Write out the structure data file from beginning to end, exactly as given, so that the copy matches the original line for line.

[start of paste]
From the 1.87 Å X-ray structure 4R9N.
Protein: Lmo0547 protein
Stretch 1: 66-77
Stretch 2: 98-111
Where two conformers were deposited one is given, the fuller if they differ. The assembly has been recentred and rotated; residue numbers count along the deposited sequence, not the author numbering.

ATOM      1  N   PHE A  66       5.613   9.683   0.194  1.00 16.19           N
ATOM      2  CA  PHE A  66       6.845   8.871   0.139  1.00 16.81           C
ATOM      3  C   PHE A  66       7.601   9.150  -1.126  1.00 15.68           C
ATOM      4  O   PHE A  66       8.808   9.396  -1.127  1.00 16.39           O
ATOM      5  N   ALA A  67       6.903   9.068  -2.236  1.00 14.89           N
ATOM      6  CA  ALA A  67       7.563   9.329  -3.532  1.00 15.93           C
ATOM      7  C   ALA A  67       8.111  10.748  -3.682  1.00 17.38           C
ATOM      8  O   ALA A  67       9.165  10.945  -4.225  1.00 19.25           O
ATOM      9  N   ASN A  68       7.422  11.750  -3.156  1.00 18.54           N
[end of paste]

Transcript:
From the 1.87 Å X-ray structure 4R9N.
Protein: Lmo0547 protein
Stretch 1: 66-77
Stretch 2: 98-111
Where two conformers were deposited one is given, the fuller if they differ. The assembly has been recentred and rotated; residue numbers count along the deposited sequence, not the author numbering.

ATOM      1  N   PHE A  66       5.613   9.683   0.194  1.00 16.19           N
ATOM      2  CA  PHE A  66       6.845   8.871   0.139  1.00 16.81           C
ATOM      3  C   PHE A  66       7.601   9.150  -1.126  1.00 15.68           C
ATOM      4  O   PHE A  66       8.808   9.396  -1.127  1.00 16.39           O
ATOM      5  N   ALA A  67       6.903   9.068  -2.236  1.00 14.89           N
ATOM      6  CA  ALA A  67       7.563   9.329  -3.532  1.00 15.93           C
ATOM      7  C   ALA A  67       8.111  10.748  -3.682  1.00 17.38           C
ATOM      8  O   ALA A  67       9.165  10.945  -4.225  1.00 19.25           O
ATOM      9  N   ASN A  68       7.422  11.750  -3.156  1.00 18.54           N